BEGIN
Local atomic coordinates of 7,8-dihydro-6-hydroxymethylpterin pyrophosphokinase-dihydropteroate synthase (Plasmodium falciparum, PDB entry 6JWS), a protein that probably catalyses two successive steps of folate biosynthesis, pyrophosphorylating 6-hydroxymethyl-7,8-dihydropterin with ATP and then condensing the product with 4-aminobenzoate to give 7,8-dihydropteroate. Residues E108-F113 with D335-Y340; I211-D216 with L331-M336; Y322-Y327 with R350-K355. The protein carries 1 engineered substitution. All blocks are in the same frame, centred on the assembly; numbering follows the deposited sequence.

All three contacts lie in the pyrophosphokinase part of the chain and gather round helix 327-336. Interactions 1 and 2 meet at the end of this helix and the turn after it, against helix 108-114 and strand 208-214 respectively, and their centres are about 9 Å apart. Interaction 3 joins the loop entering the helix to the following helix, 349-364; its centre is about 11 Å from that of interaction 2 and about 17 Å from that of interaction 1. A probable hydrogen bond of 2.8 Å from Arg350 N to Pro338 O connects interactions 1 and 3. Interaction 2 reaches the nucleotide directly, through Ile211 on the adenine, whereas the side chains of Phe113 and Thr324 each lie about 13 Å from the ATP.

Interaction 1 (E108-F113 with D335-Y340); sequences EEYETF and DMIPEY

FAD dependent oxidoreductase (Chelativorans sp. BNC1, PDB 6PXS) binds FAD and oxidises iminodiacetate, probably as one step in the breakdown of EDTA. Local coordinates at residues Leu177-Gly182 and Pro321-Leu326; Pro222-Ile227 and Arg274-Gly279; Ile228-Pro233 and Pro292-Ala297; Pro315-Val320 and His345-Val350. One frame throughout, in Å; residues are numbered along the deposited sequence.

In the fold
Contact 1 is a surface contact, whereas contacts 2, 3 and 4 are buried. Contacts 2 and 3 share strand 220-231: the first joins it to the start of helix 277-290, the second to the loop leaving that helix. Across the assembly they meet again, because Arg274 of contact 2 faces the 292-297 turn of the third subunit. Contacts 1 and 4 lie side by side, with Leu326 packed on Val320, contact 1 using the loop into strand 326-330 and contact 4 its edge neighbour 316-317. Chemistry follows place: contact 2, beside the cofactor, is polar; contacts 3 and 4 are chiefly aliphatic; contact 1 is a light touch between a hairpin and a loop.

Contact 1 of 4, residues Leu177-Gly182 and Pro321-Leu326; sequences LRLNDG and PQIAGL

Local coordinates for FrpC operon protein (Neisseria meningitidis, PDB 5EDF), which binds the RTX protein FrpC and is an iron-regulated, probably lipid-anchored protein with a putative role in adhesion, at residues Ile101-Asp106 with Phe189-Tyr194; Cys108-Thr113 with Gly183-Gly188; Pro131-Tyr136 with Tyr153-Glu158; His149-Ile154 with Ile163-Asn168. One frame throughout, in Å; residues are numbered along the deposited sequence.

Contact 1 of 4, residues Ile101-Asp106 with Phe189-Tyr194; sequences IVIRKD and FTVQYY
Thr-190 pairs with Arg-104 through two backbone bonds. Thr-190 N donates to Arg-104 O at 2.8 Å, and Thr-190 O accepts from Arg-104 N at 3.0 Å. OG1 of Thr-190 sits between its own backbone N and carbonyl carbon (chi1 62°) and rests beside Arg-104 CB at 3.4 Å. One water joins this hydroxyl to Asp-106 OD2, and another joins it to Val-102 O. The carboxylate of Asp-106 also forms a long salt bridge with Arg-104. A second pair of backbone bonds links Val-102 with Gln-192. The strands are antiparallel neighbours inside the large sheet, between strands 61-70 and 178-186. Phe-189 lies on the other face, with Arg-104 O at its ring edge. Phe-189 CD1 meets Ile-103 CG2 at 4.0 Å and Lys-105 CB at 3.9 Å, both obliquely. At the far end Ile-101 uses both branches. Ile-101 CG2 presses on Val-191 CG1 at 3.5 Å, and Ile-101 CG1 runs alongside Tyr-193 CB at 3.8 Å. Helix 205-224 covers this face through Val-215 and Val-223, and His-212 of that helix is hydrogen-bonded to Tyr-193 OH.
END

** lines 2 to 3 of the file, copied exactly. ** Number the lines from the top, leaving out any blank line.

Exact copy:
All three contacts lie in the pyrophosphokinase part of the chain and gather round helix 327-336. Interactions 1 and 2 meet at the end of this helix and the turn after it, against helix 108-114 and strand 208-214 respectively, and their centres are about 9 Å apart. Interaction 3 joins the loop entering the helix to the following helix, 349-364; its centre is about 11 Å from that of interaction 2 and about 17 Å from that of interaction 1. A probable hydrogen bond of 2.8 Å from Arg350 N to Pro338 O connects interactions 1 and 3. Interaction 2 reaches the nucleotide directly, through Ile211 on the adenine, whereas the side chains of Phe113 and Thr324 each lie about 13 Å from the ATP.

Interaction 1 (E108-F113 with D335-Y340); sequences EEYETF and DMIPEY